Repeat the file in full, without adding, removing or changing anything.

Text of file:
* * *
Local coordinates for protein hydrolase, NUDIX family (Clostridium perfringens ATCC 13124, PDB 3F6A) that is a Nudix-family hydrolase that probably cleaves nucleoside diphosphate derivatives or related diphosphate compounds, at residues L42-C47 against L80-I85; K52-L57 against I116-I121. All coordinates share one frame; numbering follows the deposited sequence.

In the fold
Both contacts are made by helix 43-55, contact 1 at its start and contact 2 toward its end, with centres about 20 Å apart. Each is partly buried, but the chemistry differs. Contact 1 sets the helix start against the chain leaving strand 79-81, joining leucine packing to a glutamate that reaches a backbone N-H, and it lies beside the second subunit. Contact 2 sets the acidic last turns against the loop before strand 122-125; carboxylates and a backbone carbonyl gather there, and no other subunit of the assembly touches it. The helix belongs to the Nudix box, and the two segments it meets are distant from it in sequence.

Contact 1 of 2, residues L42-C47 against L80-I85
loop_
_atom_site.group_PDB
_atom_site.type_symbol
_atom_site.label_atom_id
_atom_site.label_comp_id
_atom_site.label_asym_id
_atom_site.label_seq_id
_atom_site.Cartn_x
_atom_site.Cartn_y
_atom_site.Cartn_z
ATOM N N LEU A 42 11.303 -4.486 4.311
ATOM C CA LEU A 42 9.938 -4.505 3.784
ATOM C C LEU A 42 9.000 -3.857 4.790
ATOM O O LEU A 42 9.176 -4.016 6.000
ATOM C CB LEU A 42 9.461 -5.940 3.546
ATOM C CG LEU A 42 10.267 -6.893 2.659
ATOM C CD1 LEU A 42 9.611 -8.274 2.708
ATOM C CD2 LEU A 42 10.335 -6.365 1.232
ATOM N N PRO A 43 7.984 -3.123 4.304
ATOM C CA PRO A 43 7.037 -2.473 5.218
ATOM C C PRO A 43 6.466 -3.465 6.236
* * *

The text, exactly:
Local coordinates for protein hydrolase, NUDIX family (Clostridium perfringens ATCC 13124, PDB 3F6A) that is a Nudix-family hydrolase that probably cleaves nucleoside diphosphate derivatives or related diphosphate compounds, at residues L42-C47 against L80-I85; K52-L57 against I116-I121. All coordinates share one frame; numbering follows the deposited sequence.

In the fold
Both contacts are made by helix 43-55, contact 1 at its start and contact 2 toward its end, with centres about 20 Å apart. Each is partly buried, but the chemistry differs. Contact 1 sets the helix start against the chain leaving strand 79-81, joining leucine packing to a glutamate that reaches a backbone N-H, and it lies beside the second subunit. Contact 2 sets the acidic last turns against the loop before strand 122-125; carboxylates and a backbone carbonyl gather there, and no other subunit of the assembly touches it. The helix belongs to the Nudix box, and the two segments it meets are distant from it in sequence.

Contact 1 of 2, residues L42-C47 against L80-I85
loop_
_atom_site.group_PDB
_atom_site.type_symbol
_atom_site.label_atom_id
_atom_site.label_comp_id
_atom_site.label_asym_id
_atom_site.label_seq_id
_atom_site.Cartn_x
_atom_site.Cartn_y
_atom_site.Cartn_z
ATOM N N LEU A 42 11.303 -4.486 4.311
ATOM C CA LEU A 42 9.938 -4.505 3.784
ATOM C C LEU A 42 9.000 -3.857 4.790
ATOM O O LEU A 42 9.176 -4.016 6.000
ATOM C CB LEU A 42 9.461 -5.940 3.546
ATOM C CG LEU A 42 10.267 -6.893 2.659
ATOM C CD1 LEU A 42 9.611 -8.274 2.708
ATOM C CD2 LEU A 42 10.335 -6.365 1.232
ATOM N N PRO A 43 7.984 -3.123 4.304
ATOM C CA PRO A 43 7.037 -2.473 5.218
ATOM C C PRO A 43 6.466 -3.465 6.236